9. Consistently provide “wins” for your management chain each month or quarter throughout the year.  Actually listen to what is important to your management team and figure out how that intersects with your smaller team.  Advertise your team’s success and link it back to your management team’s strategy. 

  10. When you finally become a manager, be a good one.  It’s not about just “I” anymore:  Its “we”.  An individual on your team getting positive recognition still reflects on you.  Give them the opportunity to become FAMOUS.  If you are a front line supervisor, the only way you can make sure that they are rewarded appropriately is to make them visible to the other tribal council members.  Failing at getting them the appropriate rating will make you lose credibility as their manager and it will be a lot harder to keep them motivated (or even on your team).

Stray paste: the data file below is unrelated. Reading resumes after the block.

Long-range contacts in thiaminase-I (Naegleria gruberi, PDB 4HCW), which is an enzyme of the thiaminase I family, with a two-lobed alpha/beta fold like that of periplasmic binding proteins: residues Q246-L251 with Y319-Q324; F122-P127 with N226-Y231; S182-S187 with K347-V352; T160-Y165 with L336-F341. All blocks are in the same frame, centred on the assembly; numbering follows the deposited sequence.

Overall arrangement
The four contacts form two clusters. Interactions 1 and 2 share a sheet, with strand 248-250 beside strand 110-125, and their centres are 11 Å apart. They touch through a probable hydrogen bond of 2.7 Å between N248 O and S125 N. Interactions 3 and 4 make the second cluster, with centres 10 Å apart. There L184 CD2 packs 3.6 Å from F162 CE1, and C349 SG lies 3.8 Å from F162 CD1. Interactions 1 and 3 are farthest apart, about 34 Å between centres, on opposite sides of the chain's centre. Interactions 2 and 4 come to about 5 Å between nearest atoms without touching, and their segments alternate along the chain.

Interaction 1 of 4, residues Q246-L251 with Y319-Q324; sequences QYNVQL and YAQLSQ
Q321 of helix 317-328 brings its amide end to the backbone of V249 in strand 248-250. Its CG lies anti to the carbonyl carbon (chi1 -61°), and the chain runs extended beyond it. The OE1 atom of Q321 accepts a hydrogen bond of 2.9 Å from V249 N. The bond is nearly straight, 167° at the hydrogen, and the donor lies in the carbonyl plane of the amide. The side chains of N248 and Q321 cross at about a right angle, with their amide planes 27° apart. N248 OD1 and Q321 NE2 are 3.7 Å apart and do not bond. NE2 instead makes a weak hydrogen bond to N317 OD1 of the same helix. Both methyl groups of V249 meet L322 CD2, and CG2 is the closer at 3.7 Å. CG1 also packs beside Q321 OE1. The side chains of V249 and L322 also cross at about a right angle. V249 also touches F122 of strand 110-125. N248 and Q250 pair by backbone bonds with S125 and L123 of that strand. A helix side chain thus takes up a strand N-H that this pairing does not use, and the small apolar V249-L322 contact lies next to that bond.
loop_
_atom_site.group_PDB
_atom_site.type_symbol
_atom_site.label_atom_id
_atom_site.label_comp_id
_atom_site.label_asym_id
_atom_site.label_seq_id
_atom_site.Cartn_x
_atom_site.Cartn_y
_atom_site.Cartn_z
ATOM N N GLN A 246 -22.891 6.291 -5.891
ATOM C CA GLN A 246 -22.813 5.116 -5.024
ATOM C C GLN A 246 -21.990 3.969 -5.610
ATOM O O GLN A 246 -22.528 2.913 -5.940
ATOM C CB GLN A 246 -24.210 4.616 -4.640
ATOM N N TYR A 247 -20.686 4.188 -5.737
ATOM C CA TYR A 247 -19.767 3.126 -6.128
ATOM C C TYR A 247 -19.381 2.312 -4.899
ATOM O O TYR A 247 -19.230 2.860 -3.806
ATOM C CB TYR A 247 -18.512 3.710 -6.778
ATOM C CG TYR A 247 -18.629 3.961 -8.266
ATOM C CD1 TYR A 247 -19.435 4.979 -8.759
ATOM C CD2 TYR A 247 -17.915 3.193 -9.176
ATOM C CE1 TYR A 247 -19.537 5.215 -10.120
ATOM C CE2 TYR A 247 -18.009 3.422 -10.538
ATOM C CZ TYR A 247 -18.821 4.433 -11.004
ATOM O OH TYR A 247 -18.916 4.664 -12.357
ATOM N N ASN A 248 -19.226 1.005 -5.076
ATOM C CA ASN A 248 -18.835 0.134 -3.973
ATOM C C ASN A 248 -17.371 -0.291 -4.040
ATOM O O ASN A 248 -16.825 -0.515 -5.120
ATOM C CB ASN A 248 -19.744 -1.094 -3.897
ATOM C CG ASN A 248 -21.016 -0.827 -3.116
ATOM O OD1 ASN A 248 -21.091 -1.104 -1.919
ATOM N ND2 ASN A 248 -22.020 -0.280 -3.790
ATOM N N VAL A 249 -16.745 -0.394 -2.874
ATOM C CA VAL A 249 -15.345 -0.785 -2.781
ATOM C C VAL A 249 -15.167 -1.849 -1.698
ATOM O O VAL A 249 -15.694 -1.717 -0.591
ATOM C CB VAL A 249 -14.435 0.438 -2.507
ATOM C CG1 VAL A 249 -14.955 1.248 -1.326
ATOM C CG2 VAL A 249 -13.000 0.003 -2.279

The top 10 list of what you need to know in order to understand the tribal council and receive the recognition you deserves is officially complete. Now remember: 

Recognition takes two parts; doing incredible work and having the right people realize it. 

If you are all in on one, you won’t get very far.  You’ll either be pushed in to a corner as a “worker bee” or you will be labelled an “imposter” as soon as people realize you are all sales and no substance.  Now stop reading a blog and go make me some money!


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1 Comment

  1. Stuart

    Wow, incredible blog layout! How long have you been blogging for?

    you made blogging look easy. The overall look of your website is wonderful,
    let alone the content!